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Official flag design
by Labrador Heritage Society
by Name withheld by request
I think it is necessary to give you an account of the origins and background of the Flag of Labrador.
In 1949 Newfoundland (Including the mainland territory of Labrador) joined the Canadian confederation and became the 10th province. Subsequently the Premier, Joey Smallwood, adopted the Union Jack (of Great Britain) as the provincial flag. Many of us were incensed that we should have a colonialist flag foisted upon us, not to mention the illegality of using another nation's flag as our own. Nevertheless the Union Jack became the official provincial flag.
In 1972 I was elected to the provincial legislature representing the district of Labrador South, my home district, and one of three districts making up the total electoral representation of Labrador in the Provincial House of Assembly.
In 1974 the government of Newfoundland decided to hold a 25th anniversary celebration of confederation with Canada. In preparation for this, in 1973, all citizens of the province were asked to adopt special projects to commemorate the event. A small group of us decided that we should do something significant to celebrate Labrador's heritage as part of this project. During the Christmas break in 1973 I went home to Labrador and there began the process of designing a 25th anniversary project. We decided that since the province was flying the colonialist flag of Britain we needed a flag of our own. Since the government was not interested in creating a new provincial flag we thought it appropriate to make a flag for Labrador.
I set to work on a design and after many attempts we arrived at a prototype that seemed to satisfy the ad-hoc committee that acted as my advisory group. We needed colours that represented elements of our land and an emblem that represented all parts of the country and all ethnic races. The final outcome was a tricolour - white, green, blue in horizontal bars, and in the top staff corner a stylized twig of the black spruce, the tree that is found in all parts of the country and had played a central role in our lives and history.
Our intention was that this would be simply a celebration project and expected nothing further to come of it. We purchased some cloth in the appropriate colours. My wife sewed 64 flags - one for each town and village in Labrador, one to be presented to each of the three Members of the House of Assembly in formal ceremony, and two for ourselves. I took an felt marker and drew the twig on the white staff half of the flag.
The flags were sent out to the communities with letters asking everyone to raise them on their flagpoles on March 31 to commemorate our becoming Canadians on April 1st, 1949. In a public ceremony in the main foyer of Confederation Building - the building housing the Provincial Legislature - the three flags were presented to the Labrador Members, myself included.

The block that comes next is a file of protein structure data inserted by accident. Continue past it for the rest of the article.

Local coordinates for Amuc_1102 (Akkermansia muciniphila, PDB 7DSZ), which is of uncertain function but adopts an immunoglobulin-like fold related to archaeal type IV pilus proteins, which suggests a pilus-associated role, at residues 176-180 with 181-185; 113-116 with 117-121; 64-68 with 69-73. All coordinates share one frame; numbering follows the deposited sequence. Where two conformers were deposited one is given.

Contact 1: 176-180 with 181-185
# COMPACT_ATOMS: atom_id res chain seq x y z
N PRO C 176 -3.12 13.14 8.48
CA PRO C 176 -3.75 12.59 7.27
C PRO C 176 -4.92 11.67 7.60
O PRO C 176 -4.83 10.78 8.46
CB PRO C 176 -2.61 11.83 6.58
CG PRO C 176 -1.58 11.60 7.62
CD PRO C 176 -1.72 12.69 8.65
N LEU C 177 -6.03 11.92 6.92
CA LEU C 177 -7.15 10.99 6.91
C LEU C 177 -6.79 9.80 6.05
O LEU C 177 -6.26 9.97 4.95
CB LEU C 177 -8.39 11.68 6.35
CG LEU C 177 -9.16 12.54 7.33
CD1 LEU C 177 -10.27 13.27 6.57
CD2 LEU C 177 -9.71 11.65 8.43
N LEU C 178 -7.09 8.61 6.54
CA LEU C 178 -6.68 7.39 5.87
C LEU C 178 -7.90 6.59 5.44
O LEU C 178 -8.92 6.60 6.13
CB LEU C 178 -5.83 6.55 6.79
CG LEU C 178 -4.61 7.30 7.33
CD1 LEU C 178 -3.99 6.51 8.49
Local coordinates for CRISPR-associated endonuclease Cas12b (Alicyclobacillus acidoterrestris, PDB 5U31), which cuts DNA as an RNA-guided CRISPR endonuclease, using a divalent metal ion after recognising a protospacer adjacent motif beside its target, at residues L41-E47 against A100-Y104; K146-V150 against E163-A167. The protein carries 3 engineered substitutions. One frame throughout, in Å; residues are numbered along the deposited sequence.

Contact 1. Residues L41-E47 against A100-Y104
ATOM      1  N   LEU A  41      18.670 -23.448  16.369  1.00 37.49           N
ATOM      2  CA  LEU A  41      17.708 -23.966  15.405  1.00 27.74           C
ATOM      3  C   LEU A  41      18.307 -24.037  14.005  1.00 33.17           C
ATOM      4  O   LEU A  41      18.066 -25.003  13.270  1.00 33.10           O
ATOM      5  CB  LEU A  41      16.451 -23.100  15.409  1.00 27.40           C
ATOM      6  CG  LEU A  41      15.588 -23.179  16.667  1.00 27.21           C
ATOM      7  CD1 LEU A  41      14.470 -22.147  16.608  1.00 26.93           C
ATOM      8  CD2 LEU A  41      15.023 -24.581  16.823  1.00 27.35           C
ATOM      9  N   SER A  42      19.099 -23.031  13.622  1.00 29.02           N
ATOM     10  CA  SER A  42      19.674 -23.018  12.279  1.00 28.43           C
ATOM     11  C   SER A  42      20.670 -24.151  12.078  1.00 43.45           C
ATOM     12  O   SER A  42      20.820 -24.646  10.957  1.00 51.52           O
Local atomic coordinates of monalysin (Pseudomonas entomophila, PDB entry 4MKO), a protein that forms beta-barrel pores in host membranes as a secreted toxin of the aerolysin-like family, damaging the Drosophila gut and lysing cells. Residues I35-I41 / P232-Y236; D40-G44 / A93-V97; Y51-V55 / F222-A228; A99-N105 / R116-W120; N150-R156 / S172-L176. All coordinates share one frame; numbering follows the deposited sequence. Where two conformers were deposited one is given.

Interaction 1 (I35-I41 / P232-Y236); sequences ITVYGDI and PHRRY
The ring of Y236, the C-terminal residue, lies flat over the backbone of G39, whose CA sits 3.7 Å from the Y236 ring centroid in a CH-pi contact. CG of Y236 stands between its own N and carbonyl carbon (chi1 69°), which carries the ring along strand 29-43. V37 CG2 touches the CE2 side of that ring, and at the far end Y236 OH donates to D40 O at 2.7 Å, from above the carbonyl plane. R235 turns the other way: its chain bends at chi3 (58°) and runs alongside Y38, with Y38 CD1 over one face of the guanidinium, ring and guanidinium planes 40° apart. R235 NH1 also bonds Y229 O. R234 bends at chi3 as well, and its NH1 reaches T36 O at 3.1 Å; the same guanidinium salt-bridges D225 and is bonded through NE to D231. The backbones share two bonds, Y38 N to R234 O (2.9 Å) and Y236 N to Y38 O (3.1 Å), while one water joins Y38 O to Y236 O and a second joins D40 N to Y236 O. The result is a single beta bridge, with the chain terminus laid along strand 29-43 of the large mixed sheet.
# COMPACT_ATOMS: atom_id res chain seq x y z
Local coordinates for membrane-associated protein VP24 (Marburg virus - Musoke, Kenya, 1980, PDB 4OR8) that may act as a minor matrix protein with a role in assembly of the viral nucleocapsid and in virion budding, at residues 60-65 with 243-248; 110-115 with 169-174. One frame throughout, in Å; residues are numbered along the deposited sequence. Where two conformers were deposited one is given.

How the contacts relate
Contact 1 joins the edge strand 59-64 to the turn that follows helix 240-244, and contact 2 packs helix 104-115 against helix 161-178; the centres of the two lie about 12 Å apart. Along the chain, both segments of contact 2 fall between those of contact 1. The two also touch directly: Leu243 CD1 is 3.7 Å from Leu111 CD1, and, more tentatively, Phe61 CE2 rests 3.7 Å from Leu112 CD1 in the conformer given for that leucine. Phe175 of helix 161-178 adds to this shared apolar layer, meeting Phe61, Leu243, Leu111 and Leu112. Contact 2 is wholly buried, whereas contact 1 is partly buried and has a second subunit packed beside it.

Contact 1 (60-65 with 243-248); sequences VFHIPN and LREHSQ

There was an announcement and pictures in the local paper in St. John's, the provincial capital.
Later that spring during a visit to Happy Valley, the administrative centre of Labrador, I called together a group of interested people and proposed to them that they form a group whose prime purpose would be the preservation of Labrador's heritage. A group was subsequently formed and called themselves the Labrador Heritage Society.
In the meantime the general public began to ask where they might buy copies of the flag to fly on their own properties. I arranged with a local distributor in Goose Bay to sell the flags and financed the first production by a manufacturer in Montreal. The flags were immediately sold out and so the story began.
Within months there were Labrador Flags flying all throughout the territory.
A couple of years later I left the legislature and went to Labrador City to become the City Manager. There I drew together a group of people who formed the Height of Land Branch of the Labrador Heritage Society with a charter from the main branch in Goose Bay.
By this time images of the flag were being printed on souvenir items such as lapel pins, badges and car stickers. Unfortunately the images did not conform to the original design. Invariably the colours were away off, usually with the green too light and the blue too dark. The horizontal bars became of equal width and the twigs in some instances looked more like leaves of the marijuana plant. It was an embarrassment.
I proposed to the Heritage branch that we apply for copyright of the design in order to try to impose some discipline on the production of these items. We were subsequently given copyright to the Flag of Labrador. Unfortunately this had the opposite effect to what we had intended and hoped for. Rather than trying to adhere to the design, distributors of items that carried the flag went out of their way to change the design in the mistaken belief that they could thus avoid copyright restrictions. We had in fact not stated any restrictions and openly encouraged people to use the flag whenever and wherever possible.
Unfortunately it was these "bootlegged" images that inevitably found their way onto websites and thus the proliferation of the incorrect version of the Labrador Flag. We find it virtually impossible now to convince anyone that those images are not the original. And no one seems to care much except those of us who had a hand in its creation.
If you wish to quote an authority I am that person. It is a matter of public record that I designed the original flag of Labrador and published its specifications. You may check this out with either of the three branches of the Labrador Heritage Society in Labrador; with the currently sitting Member of the Canadian House of Commons, the Honourable Lawrence O'Brien; the Canadian Senator for Labrador, the Honourable William Rompkey, or with any of the public media outlets in Labrador, in particular the Canadian Broadcasting Corporation in Goose Bay which every year on March 31 broadcasts the story of the creation of the flag.